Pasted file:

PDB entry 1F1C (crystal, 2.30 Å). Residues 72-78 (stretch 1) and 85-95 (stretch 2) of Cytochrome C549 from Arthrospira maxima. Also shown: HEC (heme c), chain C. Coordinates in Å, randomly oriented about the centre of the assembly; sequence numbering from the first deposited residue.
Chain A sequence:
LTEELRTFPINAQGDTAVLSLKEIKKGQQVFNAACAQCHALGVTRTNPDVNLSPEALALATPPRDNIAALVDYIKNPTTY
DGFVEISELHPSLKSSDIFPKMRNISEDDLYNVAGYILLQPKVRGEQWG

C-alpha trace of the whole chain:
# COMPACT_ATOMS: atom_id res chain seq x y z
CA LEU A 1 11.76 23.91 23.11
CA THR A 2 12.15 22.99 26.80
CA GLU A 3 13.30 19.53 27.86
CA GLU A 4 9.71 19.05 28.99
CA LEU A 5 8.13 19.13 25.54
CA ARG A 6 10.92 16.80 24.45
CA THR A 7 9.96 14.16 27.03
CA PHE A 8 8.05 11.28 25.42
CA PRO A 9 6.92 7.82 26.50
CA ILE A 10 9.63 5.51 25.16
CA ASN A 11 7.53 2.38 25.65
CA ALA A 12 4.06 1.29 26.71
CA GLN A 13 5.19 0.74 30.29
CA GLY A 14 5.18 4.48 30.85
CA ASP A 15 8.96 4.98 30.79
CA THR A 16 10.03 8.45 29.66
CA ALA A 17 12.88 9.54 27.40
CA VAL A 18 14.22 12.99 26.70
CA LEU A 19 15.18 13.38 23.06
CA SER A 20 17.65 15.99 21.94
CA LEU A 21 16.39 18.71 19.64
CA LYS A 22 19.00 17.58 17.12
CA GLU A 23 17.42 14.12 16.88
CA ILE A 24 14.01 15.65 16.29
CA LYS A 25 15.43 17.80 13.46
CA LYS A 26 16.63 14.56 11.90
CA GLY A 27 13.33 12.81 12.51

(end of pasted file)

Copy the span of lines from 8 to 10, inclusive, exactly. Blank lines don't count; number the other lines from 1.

CA THR A 2 12.15 22.99 26.80
CA GLU A 3 13.30 19.53 27.86
CA GLU A 4 9.71 19.05 28.99